To most Americans, the scene is a familiar one: a person walks down the austere stone steps of a courthouse or through the gates of a prison, flanked by a team of triumphant attorneys, met by a scrum of reporters. These people have just been exonerated of crimes that they did not commit, crimes for which they have served many years (the average is 9, though many have served upwards of 30) in prison. Since the National Registry of Exonerations began tracking them in 1989, and at the time of writing, there have been 2,271 known exonerations in the United States. Though the total number of exonerations will never come close to representing the total number of wrongful convictions, our collective knowledge has shifted from the perception that wrongful convictions are a shocking, yet rare blunder in the criminal justice system to the understanding that they happen far more frequently than previously assumed.
In recognition of the many thousands of wrongfully convicted people, today is Wrongful Conviction Day: a day to shine a light on the causes and remedies concerning wrongful convictions, an issue that devastates individuals, families and communities. The main underlying causes have come to be recognized by experts over the years: eyewitness misidentification, false confessions, invalid forensics, incentivized testimony, and government misconduct).
Understanding the main causes of wrongful convictions empowers us to act, and there is a litany of policy efforts that work to curb wrongful convictions. Georgia and Alabama have had some victories: in 2015, for example, the Georgia state legislature adopted a statute which requires that all law enforcement agencies implement scientifically-supported eyewitness identification protocols. Georgia’s evidence preservation statute meets the best practices standard. But quite a bit of work remains: Alabama has no state eyewitness identification reform policy. Neither Georgia or Alabama have a law requiring that interrogations be filmed. Georgia has no compensation law, and Alabama’s is far from perfect.
Though wrongful convictions are a global phenomenon, the challenges that GIP faces are unique. Georgia retains the dubious distinction of being the state with the greatest number of people under correctional control, with 1 in 13 Georgians either on parole, probation or incarcerated. Our incarceration rates are among the highest on the planet: if each US state were a world country, the incarcerations rates in Georgia and Alabama would take the 4th and 5th places, respectively.
In all aspects of the criminal justice system, race discrimination is pervasive. DNA exonerations reveal what many in society experience on a daily basis: that Black lives don’t matter as much as white lives. Despite comprising only 13% of the US population, the vast majority (62%) of DNA exonerees are Black.
Black murder exonerees wait 3 years longer in prison before release than whites; and a Black person convicted of sexual assault is 3.5 times more likely to be innocent than a white person convicted of sexual assault. A shocking 88% of minors later exonerated by DNA testing are Black.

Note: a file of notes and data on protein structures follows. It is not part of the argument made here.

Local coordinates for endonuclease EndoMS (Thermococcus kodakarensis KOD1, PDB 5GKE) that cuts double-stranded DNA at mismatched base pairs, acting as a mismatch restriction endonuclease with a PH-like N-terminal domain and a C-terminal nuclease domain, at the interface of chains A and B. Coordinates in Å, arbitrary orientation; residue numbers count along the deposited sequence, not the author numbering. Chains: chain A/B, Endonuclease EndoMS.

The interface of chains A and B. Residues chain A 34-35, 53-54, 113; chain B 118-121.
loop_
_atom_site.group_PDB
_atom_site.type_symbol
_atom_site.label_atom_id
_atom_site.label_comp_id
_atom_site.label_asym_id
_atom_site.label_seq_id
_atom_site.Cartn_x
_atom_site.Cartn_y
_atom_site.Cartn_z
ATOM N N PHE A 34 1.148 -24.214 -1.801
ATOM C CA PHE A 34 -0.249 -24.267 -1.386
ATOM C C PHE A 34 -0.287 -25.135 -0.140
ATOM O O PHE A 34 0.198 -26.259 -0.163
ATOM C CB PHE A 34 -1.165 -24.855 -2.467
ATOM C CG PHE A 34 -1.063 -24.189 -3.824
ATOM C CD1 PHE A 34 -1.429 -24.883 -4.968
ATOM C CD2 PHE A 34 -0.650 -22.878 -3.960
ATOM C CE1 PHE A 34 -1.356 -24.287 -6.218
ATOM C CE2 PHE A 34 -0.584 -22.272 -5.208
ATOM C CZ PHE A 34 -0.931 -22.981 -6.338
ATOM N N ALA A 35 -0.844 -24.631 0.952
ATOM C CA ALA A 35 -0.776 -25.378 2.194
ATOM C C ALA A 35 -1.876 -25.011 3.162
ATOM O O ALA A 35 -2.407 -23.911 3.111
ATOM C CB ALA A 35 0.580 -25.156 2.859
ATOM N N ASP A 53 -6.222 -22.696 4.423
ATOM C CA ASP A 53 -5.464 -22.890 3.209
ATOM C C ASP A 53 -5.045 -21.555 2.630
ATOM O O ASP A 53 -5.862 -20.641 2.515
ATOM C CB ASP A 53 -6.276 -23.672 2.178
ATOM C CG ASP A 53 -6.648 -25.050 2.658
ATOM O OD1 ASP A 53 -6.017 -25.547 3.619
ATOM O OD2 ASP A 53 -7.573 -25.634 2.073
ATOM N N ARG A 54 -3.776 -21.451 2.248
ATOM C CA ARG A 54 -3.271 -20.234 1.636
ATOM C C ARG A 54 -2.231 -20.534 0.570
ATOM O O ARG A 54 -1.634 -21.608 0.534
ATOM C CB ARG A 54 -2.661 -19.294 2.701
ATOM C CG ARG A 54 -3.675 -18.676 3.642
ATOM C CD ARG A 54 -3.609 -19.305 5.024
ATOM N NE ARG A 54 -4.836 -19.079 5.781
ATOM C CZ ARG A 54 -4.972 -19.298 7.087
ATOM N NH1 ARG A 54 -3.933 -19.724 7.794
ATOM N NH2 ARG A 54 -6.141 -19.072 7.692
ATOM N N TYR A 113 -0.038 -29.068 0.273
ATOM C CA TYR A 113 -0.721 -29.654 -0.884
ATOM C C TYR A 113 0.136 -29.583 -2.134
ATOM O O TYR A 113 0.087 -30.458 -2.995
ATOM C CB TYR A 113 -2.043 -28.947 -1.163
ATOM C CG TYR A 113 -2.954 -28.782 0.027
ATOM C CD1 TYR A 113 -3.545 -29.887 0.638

Also, these DNA exonerations we hear about so frequently are comparatively rare. Most DNA exonerations occur in rape and murder cases – due to the availability of biological evidence as well as the high-profile nature of the crimes, and corresponding severity of the sentences— yet rape and murders make up less than 2 percent of all felonies. While it has been an undeniably powerful tool in revealing the extent and causes of wrongful convictions, DNA is not a silver bullet. It reveals only the tip of the wrongful conviction iceberg. Further, here in Georgia, you have no constitutional right to release from prison, even if scientific evidence definitively proves you did not commit the crime. Several Georgia Innocence Project clients have been proven innocent by DNA testing, yet they remain behind bars today. Past a certain point, our legal system values finality over innocence and objective truth. When, as in Georgia, innocence is not enough to secure release from prison, a moral duty falls upon prosecutors to ensure that innocent people do not remain incarcerated. Prosecutors must work to uphold justice and integrity, not simply to uphold convictions.
So: just how widespread are the problems we are up against? Despite much research attempting to address the question, the actual rate of wrongful convictions in the United States is difficult to accurately quantify; experts believe that overall it is impossible to determine the real rate of error in the criminal justice system. This is true to a certain extent – exact numbers will never be ascertained, as the vast majority of wrongful convictions will never be recognized or overturned – but the estimates have become much more accurate with time, based on empirical data culled over the past decades. The general consensus today is that between 3 and 6 percent of people in prison are innocent.
3 to 6 percent. Given current prison populations, that means roughly 2,400 to 4,800 innocent men and women are imprisoned in Georgia and Alabama. The total exonerations from those two states? 61. We have our work cut out for us. We cannot do it alone. Join us! #WrongfulConvictionDay